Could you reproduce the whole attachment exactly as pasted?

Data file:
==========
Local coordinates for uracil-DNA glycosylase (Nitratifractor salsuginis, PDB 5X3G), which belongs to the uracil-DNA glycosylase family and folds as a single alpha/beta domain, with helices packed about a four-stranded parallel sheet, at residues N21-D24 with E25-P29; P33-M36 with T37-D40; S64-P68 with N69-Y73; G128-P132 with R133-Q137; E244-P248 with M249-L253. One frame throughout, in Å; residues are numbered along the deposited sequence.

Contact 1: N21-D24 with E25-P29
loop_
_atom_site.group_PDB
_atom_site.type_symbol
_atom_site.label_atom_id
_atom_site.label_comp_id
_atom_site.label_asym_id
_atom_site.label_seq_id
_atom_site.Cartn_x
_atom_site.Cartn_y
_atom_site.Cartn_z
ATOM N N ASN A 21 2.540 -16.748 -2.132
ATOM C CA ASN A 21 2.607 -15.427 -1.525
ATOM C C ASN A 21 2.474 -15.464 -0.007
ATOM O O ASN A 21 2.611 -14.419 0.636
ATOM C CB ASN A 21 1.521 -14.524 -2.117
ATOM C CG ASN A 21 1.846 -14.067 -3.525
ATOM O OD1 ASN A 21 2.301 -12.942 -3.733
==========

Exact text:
Local coordinates for uracil-DNA glycosylase (Nitratifractor salsuginis, PDB 5X3G), which belongs to the uracil-DNA glycosylase family and folds as a single alpha/beta domain, with helices packed about a four-stranded parallel sheet, at residues N21-D24 with E25-P29; P33-M36 with T37-D40; S64-P68 with N69-Y73; G128-P132 with R133-Q137; E244-P248 with M249-L253. One frame throughout, in Å; residues are numbered along the deposited sequence.

Contact 1: N21-D24 with E25-P29
loop_
_atom_site.group_PDB
_atom_site.type_symbol
_atom_site.label_atom_id
_atom_site.label_comp_id
_atom_site.label_asym_id
_atom_site.label_seq_id
_atom_site.Cartn_x
_atom_site.Cartn_y
_atom_site.Cartn_z
ATOM N N ASN A 21 2.540 -16.748 -2.132
ATOM C CA ASN A 21 2.607 -15.427 -1.525
ATOM C C ASN A 21 2.474 -15.464 -0.007
ATOM O O ASN A 21 2.611 -14.419 0.636
ATOM C CB ASN A 21 1.521 -14.524 -2.117
ATOM C CG ASN A 21 1.846 -14.067 -3.525
ATOM O OD1 ASN A 21 2.301 -12.942 -3.733